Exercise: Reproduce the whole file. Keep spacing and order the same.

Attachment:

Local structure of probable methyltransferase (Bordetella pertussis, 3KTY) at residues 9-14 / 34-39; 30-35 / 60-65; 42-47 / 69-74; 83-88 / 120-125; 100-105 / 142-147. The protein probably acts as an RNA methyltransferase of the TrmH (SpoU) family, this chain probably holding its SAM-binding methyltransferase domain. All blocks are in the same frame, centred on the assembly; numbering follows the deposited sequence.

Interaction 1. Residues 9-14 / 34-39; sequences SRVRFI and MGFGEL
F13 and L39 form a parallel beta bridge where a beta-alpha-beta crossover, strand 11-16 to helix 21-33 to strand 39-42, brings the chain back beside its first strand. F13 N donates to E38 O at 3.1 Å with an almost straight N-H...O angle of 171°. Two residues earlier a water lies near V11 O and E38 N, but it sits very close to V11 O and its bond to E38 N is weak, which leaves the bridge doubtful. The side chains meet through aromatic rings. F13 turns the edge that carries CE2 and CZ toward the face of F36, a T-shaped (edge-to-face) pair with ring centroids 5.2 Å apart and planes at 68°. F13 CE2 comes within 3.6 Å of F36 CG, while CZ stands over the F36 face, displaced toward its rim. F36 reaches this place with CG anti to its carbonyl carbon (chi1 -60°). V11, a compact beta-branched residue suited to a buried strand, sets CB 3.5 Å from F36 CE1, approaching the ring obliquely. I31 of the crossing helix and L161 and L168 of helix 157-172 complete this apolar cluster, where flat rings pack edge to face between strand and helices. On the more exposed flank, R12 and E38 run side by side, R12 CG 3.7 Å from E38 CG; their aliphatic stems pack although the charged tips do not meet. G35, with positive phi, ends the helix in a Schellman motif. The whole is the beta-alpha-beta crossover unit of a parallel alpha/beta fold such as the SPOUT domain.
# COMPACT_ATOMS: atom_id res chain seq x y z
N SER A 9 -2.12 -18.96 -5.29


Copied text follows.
Local structure of probable methyltransferase (Bordetella pertussis, 3KTY) at residues 9-14 / 34-39; 30-35 / 60-65; 42-47 / 69-74; 83-88 / 120-125; 100-105 / 142-147. The protein probably acts as an RNA methyltransferase of the TrmH (SpoU) family, this chain probably holding its SAM-binding methyltransferase domain. All blocks are in the same frame, centred on the assembly; numbering follows the deposited sequence.

Interaction 1. Residues 9-14 / 34-39; sequences SRVRFI and MGFGEL
F13 and L39 form a parallel beta bridge where a beta-alpha-beta crossover, strand 11-16 to helix 21-33 to strand 39-42, brings the chain back beside its first strand. F13 N donates to E38 O at 3.1 Å with an almost straight N-H...O angle of 171°. Two residues earlier a water lies near V11 O and E38 N, but it sits very close to V11 O and its bond to E38 N is weak, which leaves the bridge doubtful. The side chains meet through aromatic rings. F13 turns the edge that carries CE2 and CZ toward the face of F36, a T-shaped (edge-to-face) pair with ring centroids 5.2 Å apart and planes at 68°. F13 CE2 comes within 3.6 Å of F36 CG, while CZ stands over the F36 face, displaced toward its rim. F36 reaches this place with CG anti to its carbonyl carbon (chi1 -60°). V11, a compact beta-branched residue suited to a buried strand, sets CB 3.5 Å from F36 CE1, approaching the ring obliquely. I31 of the crossing helix and L161 and L168 of helix 157-172 complete this apolar cluster, where flat rings pack edge to face between strand and helices. On the more exposed flank, R12 and E38 run side by side, R12 CG 3.7 Å from E38 CG; their aliphatic stems pack although the charged tips do not meet. G35, with positive phi, ends the helix in a Schellman motif. The whole is the beta-alpha-beta crossover unit of a parallel alpha/beta fold such as the SPOUT domain.
# COMPACT_ATOMS: atom_id res chain seq x y z
N SER A 9 -2.12 -18.96 -5.29